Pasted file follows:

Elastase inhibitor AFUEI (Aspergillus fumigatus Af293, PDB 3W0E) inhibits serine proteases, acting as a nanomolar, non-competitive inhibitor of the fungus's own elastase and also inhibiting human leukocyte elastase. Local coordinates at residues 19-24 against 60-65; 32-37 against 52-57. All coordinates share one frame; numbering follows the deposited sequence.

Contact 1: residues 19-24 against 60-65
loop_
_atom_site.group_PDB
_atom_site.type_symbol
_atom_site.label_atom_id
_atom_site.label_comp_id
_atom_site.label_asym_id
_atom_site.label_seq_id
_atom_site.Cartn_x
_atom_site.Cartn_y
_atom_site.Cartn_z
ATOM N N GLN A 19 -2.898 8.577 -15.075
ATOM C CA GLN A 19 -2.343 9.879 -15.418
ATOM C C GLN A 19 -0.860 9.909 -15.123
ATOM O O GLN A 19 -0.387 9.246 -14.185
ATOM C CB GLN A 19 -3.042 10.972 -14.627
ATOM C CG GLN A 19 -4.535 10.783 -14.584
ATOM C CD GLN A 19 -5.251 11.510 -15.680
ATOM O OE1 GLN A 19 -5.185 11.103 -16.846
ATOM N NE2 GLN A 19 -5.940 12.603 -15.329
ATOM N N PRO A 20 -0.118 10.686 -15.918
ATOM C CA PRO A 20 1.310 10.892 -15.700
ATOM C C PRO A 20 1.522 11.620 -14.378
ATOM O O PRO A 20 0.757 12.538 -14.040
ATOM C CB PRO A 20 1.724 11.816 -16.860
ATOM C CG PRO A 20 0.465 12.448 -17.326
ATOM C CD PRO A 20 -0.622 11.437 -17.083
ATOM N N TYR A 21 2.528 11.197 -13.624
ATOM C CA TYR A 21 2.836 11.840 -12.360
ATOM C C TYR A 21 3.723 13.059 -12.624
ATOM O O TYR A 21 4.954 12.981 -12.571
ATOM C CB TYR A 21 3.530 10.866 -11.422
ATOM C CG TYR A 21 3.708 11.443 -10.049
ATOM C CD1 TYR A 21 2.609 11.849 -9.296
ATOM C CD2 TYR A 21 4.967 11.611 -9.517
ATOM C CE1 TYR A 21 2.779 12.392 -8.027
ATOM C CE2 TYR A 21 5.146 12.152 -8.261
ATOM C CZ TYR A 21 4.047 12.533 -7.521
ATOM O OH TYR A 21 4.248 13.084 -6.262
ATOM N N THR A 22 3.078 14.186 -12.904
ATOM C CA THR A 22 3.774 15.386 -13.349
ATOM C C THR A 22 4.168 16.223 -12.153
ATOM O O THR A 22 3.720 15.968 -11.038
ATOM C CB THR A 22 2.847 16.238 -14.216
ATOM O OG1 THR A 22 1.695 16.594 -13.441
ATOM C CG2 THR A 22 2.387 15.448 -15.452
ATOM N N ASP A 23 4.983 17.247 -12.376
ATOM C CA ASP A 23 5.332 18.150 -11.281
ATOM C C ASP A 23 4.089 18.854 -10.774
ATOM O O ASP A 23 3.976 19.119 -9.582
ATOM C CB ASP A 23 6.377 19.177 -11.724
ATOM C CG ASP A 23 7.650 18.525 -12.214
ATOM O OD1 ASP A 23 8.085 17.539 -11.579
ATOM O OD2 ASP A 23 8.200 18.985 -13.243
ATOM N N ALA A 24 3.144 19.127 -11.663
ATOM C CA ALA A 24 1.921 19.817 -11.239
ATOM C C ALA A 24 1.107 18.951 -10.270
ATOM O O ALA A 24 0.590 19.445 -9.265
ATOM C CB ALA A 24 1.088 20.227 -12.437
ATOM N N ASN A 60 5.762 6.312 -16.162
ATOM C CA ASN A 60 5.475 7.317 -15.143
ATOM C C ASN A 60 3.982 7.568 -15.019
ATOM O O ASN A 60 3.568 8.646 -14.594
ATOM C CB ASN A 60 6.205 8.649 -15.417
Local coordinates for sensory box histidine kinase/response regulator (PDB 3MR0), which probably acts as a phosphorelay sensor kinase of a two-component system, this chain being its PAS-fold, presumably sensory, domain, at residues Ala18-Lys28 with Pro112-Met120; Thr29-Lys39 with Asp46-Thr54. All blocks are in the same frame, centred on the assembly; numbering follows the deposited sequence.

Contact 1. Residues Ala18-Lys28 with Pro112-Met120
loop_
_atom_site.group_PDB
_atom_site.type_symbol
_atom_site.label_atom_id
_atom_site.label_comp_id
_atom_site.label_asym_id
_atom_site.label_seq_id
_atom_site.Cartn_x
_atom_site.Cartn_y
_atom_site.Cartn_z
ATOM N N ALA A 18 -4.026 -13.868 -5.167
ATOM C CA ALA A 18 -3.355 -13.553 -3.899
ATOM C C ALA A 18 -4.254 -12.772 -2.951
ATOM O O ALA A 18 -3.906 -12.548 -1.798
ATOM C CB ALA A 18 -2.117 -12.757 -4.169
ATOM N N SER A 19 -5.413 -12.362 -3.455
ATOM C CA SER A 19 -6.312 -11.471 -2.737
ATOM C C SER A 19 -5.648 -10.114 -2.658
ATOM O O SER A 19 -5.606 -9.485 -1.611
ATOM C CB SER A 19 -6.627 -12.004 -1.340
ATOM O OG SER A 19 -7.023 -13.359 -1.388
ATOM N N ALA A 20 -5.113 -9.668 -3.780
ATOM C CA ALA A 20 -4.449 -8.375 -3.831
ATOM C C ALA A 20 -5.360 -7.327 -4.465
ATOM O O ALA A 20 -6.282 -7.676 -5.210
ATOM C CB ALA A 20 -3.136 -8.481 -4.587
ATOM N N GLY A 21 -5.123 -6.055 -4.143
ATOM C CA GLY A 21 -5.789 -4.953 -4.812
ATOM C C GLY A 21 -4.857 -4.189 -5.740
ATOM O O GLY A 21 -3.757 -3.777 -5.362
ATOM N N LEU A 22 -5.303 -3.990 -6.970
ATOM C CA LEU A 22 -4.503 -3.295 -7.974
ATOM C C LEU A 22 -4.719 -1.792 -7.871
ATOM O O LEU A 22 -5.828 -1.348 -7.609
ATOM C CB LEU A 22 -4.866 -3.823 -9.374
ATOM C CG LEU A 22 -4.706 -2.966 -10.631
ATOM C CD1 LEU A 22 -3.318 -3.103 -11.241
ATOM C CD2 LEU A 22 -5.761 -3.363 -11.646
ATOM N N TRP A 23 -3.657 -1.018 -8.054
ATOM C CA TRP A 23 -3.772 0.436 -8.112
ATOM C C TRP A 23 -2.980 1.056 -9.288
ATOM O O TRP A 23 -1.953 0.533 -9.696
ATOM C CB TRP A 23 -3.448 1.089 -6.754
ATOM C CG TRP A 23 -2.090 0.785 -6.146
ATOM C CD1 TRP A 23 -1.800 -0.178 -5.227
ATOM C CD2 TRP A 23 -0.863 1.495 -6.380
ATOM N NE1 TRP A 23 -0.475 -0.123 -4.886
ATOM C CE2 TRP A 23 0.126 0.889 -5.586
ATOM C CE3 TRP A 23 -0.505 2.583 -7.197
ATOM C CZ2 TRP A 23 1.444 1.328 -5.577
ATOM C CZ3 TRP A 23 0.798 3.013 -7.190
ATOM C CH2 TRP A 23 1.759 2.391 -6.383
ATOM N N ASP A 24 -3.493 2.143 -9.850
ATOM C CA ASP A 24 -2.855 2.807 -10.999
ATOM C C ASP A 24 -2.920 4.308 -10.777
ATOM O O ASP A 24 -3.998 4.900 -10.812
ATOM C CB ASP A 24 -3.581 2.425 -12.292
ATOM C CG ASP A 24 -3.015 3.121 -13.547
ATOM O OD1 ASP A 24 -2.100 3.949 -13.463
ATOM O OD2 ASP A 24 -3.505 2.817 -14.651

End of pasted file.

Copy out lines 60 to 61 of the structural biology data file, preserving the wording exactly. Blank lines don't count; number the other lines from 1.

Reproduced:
ATOM C CB ALA A 24 1.088 20.227 -12.437
ATOM N N ASN A 60 5.762 6.312 -16.162